Cutting contests were a form of musical battles between various stride piano players between the 1920s and 1940s, and to a lesser extent in improvisatory competition on other jazz instruments during the swing era.
It was in the Central Avenue clubs that Wardell held his tenor battles with Dexter Gordon. These two were ideally matched: Wardell’s light sound and swift delivery were more than a match for Dexter’s big, blustering sound, and their tenor jousts became a kind of symbol for the Central Avenue scene. Gordon later recalled: “There’d be a lot of cats on the stand but by the end of the session it would wind up with Wardell and myself… His playing was very fluid, very clean… He had a lot of drive and a profusion of ideas”. Their fame began to spread, and Ross Russell managed to get them to simulate one of their battles on The Chase, which became Wardell’s first nationally-known recording and has been assessed as “one of the most exciting musical contests in the history of jazz”.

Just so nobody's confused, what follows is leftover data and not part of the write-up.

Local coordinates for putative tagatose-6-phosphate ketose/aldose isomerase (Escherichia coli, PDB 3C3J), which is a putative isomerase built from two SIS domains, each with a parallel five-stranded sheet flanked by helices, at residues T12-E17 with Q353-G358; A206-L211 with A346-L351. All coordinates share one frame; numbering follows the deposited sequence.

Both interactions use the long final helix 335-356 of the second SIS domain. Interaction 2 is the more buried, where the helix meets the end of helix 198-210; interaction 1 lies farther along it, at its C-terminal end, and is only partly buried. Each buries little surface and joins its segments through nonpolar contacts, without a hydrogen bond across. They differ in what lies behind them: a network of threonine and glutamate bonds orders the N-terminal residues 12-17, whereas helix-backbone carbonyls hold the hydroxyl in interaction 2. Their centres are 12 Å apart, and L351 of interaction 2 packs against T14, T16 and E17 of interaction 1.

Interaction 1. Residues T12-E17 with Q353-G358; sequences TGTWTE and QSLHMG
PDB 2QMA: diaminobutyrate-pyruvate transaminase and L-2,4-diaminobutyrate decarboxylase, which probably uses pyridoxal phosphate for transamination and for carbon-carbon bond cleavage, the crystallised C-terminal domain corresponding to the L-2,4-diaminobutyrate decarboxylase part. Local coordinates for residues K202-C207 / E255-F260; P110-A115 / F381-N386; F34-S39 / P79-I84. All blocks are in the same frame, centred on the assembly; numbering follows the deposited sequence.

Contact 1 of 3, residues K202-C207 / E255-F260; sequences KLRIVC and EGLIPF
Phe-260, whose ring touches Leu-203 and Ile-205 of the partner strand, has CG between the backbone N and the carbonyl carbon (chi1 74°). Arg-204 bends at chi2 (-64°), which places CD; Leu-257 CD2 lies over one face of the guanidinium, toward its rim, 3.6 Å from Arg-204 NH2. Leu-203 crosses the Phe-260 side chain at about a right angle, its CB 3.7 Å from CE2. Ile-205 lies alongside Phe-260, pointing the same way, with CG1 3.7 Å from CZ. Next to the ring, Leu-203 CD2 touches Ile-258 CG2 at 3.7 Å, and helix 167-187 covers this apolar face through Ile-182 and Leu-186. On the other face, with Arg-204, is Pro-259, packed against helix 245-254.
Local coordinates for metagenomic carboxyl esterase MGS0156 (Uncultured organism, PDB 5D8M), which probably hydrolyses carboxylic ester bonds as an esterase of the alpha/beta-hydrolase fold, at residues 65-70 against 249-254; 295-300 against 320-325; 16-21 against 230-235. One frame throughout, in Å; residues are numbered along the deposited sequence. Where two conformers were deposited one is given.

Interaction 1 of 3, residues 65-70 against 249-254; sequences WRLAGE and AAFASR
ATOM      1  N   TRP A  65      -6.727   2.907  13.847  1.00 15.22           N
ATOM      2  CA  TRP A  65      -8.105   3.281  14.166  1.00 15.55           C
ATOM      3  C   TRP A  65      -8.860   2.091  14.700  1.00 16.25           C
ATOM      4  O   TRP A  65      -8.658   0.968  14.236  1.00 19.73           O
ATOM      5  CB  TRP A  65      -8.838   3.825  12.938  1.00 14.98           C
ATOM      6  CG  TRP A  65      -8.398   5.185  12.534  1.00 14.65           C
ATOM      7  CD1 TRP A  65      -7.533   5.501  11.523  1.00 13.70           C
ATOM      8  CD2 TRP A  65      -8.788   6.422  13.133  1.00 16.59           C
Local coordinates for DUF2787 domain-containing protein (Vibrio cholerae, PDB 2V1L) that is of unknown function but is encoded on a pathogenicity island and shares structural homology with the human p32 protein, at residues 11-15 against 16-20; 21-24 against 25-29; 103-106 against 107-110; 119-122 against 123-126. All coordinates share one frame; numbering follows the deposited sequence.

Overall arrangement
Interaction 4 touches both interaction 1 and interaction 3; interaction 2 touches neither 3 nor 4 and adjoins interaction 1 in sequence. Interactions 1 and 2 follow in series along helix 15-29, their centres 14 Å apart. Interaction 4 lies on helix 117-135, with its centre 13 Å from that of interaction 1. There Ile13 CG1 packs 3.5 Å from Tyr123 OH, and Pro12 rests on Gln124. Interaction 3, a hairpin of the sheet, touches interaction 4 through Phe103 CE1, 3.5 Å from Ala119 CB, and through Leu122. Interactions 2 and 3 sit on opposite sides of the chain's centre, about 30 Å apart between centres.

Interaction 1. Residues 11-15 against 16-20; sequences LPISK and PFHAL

The success of The Chase was the break that Wardell needed, and he became increasingly prominent in public sessions in and around LA, including the “Just Jazz” series of jam sessions organised by the disc jockey Gene Norman. There were concerts at the Pasadena Civic Auditorium and the Shrine Auditorium and other venues. The session which included “Just You, Just Me” and “Sweet Georgia Brown” has some of Wardell’s best playing, but the only CD version of this is crudely abbreviated and cannot be recommended. (There have since been issued several unedited versions of these performances).